Dutch individuals were recruited by clinical staff at Radboud university medical centre in Nijmegen, the Netherlands, and had either recently returned ( < 6 months) from extended periods in endemic areas (n = 8) or had returned more than a year before sampling (n = 49). Age ranged from 26–84 years. Those who had returned more than a year before sampling had lived in areas with endemic P. falciparum transmission for longer than 15 years and reported between 2 and >80 clinical malaria episodes during that time. For these individuals malaria infection history was only available through verbal testimony, whereas 3 out of 8 of the recently returned migrants had confirmed recent or current malaria infection. Samples were all collected between 1994 and 2014. As detailed previously, sera from some of these expatriates show strong and consistent TRA in the SMFA68.

All samples were collected after written informed consent was obtained from participants and/or their parent(s) or guardian(s). Ethical clearance was provided by the National Ethics Committee of Cameroon, the Gambian Government/Medical Research Council Joint Ethics Committee, the Ethical Review Committee of the Ministry of Health of Burkina Faso and the Centre MURAZ ethical review committees, the London School of Hygiene & Tropical Medicine ethics committee and by the Radboud University Medical Center ethical committee.


Sample preparation

For SMFA, IgG was purified from all plasma samples using Protein G HP Spintrap (GE Healthcare, GE Uppsala, Sweden), and concentrated to the original serum volume using Vivaspin 20 centrifugal concentration columns (Sartorius AG, Goettingen, Germany) following the manufacturer’s instructions. Antibody purification was only attempted for samples with sufficient serum volume for duplicate SMFAs (180 µL). For the serological assays, an additional 30 µL of serum was retained if sample volume permitted. Because of the high serum volumes necessary for the antibody depletion/purification experiments, these were performed on only six samples with transmission-blocking antibodies. Three of these six were processed by protein microarray. IgG for depletion/purification was purified from 1 mL of serum using protein G high performance affinity columns (HiTrap™ Protein G HP 1 mL, GE Healthcare, Uppsala, Sweden), and then adjusted to the original serum volume for testing in the specific Pfs48/45 and Pfs230 affinity columns using Vivaspin 20 centrifugal concentration columns (Sartorius AG, Goettingen, Germany). Overall, 300 µL was immediately removed for SMFA and serological assays, leaving 700 µL of total IgG at physiological concentration for affinity column purification. Purification was repeated as required to allow for antibody eluate concentration.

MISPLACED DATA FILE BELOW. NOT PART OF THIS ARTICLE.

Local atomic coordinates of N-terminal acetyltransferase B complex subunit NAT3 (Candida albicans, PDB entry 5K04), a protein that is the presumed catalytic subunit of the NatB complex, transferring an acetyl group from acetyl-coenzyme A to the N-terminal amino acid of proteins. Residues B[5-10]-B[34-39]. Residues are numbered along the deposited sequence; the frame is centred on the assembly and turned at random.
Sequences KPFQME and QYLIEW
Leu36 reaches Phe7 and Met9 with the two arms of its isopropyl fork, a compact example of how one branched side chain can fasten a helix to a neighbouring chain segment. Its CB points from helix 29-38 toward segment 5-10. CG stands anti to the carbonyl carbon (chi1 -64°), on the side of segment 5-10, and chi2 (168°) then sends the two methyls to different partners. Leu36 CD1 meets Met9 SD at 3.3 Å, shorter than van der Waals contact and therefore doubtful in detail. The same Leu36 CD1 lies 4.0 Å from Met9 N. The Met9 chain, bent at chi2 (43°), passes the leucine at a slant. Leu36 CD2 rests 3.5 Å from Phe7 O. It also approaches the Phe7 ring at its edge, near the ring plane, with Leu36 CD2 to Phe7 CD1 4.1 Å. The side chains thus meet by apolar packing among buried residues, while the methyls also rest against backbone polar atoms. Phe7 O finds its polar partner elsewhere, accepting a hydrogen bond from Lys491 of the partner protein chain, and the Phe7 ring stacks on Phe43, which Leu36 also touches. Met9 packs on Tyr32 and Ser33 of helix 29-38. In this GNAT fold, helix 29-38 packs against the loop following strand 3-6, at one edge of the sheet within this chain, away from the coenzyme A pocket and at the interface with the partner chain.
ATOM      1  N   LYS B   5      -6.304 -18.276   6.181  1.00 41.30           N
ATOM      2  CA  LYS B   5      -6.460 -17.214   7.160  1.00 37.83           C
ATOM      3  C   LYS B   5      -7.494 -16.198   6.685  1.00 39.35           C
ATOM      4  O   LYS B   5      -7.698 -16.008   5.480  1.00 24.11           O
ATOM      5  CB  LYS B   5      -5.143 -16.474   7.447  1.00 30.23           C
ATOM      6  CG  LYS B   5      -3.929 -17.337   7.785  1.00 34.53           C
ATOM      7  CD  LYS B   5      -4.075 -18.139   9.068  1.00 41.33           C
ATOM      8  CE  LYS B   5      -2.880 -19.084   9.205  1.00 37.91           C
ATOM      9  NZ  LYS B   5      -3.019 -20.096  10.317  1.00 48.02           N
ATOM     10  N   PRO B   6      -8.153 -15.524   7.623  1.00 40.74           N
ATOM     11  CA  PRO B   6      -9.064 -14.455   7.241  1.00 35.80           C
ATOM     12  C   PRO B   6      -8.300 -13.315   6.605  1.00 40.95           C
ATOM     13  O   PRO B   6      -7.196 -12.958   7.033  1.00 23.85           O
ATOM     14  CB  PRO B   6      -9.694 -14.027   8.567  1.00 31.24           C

Direct membrane-feeding assay (DMFA)

DMFA was performed during the original studies for 498/579 individuals from endemic areas, as described in the separate study protocols using identical glass mini-feeders54 (Coelen Glastechniek, Weldaad, the Netherlands) and the same experimental protocol69. Of the 498 individuals with DMFA data, 494 had microscopy-based estimates of asexual and gametocyte density; only gametocyte positives (n = 366) were used in our DMFA analysis. All sites used colonies sourced from eggs caught in local water sources. Colonies were of A. gambiae s.s. (>90%) (The Gambia24,44,45,46,47,48), A. coluzzii (Cameroon42,43 and Bobo Dioulasso in Burkina Faso38,39) or a comprised a mixture of A. coluzzii, A. gambiae s.s. and hybrid forms (other Burkina Faso sites37,40,41). Locally adapted mosquito colonies from all sites are available upon request. Data presented in the current manuscript are the proportion of infectious individuals and percent of mosquitoes infected with oocysts after feeding on whole blood69.